CS, TU: Still No NYS Budget Deal, SUD Services Investment Expected

NYAPRS Note: There’s still no budget deal here in Albany this morning, leaving the great likelihood that the Governor will have to waive the 3 day ‘aging’ period so that budget bills can be passed on release later this week.

Crain’s Health Pulse noted this morning that “so much effort has gone into getting closure on a minimum-wage compromise that there has been very little time left to address other budget issues. Lawmakers still must identify how much funding the state will provide to pay for the minimum-wage increase in the health and human-services sector.”

Other unresolved issues include Medicaid and education funding, paid family leave and medical malpractice.

It’s not there’s no progress….there are rumors that legislators and the Governor have reached agreement on how to spend the $15 million that has been allocated to the mental hygiene table and that a significant investment in substance use treatment services will be made in addition to that amount (see below). And apparently, the houses began passing some more minor budget bills, including one on debt service..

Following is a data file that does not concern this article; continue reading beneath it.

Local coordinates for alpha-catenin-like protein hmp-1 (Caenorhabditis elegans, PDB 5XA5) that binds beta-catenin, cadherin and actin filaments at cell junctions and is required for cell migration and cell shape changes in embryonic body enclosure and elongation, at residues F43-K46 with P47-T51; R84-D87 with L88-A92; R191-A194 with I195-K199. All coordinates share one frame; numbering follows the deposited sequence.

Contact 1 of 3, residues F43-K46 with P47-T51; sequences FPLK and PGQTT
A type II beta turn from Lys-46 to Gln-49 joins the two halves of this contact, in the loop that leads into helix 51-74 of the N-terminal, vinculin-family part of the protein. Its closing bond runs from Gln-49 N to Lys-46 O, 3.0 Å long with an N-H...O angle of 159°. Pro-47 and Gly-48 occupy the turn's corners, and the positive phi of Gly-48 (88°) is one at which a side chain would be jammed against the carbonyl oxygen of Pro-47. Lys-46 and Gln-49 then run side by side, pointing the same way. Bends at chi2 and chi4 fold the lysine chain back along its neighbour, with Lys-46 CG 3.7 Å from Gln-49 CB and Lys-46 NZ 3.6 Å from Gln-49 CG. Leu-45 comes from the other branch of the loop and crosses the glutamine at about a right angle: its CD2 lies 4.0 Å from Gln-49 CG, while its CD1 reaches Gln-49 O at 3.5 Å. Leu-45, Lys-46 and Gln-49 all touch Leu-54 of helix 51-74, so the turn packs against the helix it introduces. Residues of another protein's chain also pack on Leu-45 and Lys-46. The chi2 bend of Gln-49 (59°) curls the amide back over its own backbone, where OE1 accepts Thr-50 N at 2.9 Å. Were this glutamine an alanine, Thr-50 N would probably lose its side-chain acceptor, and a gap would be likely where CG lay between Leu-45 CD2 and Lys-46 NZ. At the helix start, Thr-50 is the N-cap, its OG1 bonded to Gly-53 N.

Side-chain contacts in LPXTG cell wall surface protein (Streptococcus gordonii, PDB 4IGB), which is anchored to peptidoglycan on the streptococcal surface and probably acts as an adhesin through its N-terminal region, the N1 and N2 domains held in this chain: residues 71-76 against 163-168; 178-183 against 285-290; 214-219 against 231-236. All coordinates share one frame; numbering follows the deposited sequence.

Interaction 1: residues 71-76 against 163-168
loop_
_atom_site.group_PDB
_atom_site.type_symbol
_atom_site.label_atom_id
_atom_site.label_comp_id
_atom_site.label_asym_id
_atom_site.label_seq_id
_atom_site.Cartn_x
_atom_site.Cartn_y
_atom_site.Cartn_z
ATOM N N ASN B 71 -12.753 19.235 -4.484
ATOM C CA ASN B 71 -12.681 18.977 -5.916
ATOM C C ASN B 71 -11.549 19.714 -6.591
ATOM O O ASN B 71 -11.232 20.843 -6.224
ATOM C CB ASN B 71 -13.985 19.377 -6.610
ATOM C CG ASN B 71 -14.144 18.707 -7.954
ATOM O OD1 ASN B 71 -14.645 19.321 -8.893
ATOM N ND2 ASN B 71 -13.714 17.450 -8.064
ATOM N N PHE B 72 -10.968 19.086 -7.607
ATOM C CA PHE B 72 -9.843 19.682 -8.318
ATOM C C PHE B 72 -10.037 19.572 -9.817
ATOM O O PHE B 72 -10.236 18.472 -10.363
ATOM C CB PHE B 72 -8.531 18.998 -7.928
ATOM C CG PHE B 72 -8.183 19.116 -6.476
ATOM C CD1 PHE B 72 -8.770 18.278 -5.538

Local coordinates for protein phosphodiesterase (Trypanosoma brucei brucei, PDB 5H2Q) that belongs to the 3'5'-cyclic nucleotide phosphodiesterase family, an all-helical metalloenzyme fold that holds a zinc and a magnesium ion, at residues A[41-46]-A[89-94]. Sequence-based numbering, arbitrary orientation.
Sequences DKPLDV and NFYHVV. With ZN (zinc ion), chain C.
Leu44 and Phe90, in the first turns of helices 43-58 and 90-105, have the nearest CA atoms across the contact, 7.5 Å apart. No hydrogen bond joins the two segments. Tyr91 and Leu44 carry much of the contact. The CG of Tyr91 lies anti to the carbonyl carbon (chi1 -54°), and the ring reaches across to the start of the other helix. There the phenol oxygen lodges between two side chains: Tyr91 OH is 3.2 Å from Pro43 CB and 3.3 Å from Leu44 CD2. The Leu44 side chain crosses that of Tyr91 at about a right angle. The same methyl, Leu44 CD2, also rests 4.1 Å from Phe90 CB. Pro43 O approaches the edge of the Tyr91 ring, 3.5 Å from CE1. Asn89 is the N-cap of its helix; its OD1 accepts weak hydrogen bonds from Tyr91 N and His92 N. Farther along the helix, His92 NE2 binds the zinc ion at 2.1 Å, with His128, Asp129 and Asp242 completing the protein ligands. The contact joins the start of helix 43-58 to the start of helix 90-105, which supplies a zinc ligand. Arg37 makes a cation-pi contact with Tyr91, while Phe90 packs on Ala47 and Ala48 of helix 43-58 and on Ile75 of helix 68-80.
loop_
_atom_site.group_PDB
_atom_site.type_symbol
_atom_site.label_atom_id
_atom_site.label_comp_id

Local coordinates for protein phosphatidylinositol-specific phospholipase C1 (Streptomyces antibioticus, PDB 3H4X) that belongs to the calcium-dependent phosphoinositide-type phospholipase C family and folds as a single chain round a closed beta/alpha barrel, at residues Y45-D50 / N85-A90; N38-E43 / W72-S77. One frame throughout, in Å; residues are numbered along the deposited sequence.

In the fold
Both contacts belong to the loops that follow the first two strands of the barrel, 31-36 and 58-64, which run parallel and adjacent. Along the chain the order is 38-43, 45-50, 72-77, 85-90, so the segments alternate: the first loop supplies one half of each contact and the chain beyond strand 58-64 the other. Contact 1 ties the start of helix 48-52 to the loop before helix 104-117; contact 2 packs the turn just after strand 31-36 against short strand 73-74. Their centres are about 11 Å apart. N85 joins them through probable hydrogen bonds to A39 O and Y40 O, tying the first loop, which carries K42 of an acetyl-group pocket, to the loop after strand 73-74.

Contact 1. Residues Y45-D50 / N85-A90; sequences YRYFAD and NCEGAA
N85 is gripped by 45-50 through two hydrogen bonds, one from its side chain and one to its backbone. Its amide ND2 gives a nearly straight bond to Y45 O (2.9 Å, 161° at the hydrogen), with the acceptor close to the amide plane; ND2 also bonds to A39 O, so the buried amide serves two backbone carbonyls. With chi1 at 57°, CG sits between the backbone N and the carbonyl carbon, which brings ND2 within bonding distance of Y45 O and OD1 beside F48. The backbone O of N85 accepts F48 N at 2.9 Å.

While negotiations continued, 6 advocates for those with AIDS got arrested at the Capital yesterday, while minimum wage advocates held a vigil nearby.

Stand by….more later.

Heastie: No Deal Yet On Minimum Wage, Major Budget Items

By Jon Lentz City and State March 28, 2016

Facing a preliminary deadline Monday night to stay on track for an on-time state budget by April 1, the Democratic majority in the state Assembly has yet to come to an agreement with Gov. Andrew Cuomo and the Republican-controlled state Senate.

“I think we’re in some regards able to move forward with this, but there’s still some outstanding issues, particularly how the city of New York comes out of this and other details like that,” Assembly Speaker Carl Heastie said on Monday afternoon. “So there’s still items that are very important to the conference that are still open.”

Heastie, who spoke with reporters after meeting with his fellow Assembly Democrats, said that the minimum wage remained a sticking point in the three-way negotiations, including how to “factor in the cost,” but that the conference is “OK proceeding where we have to go.”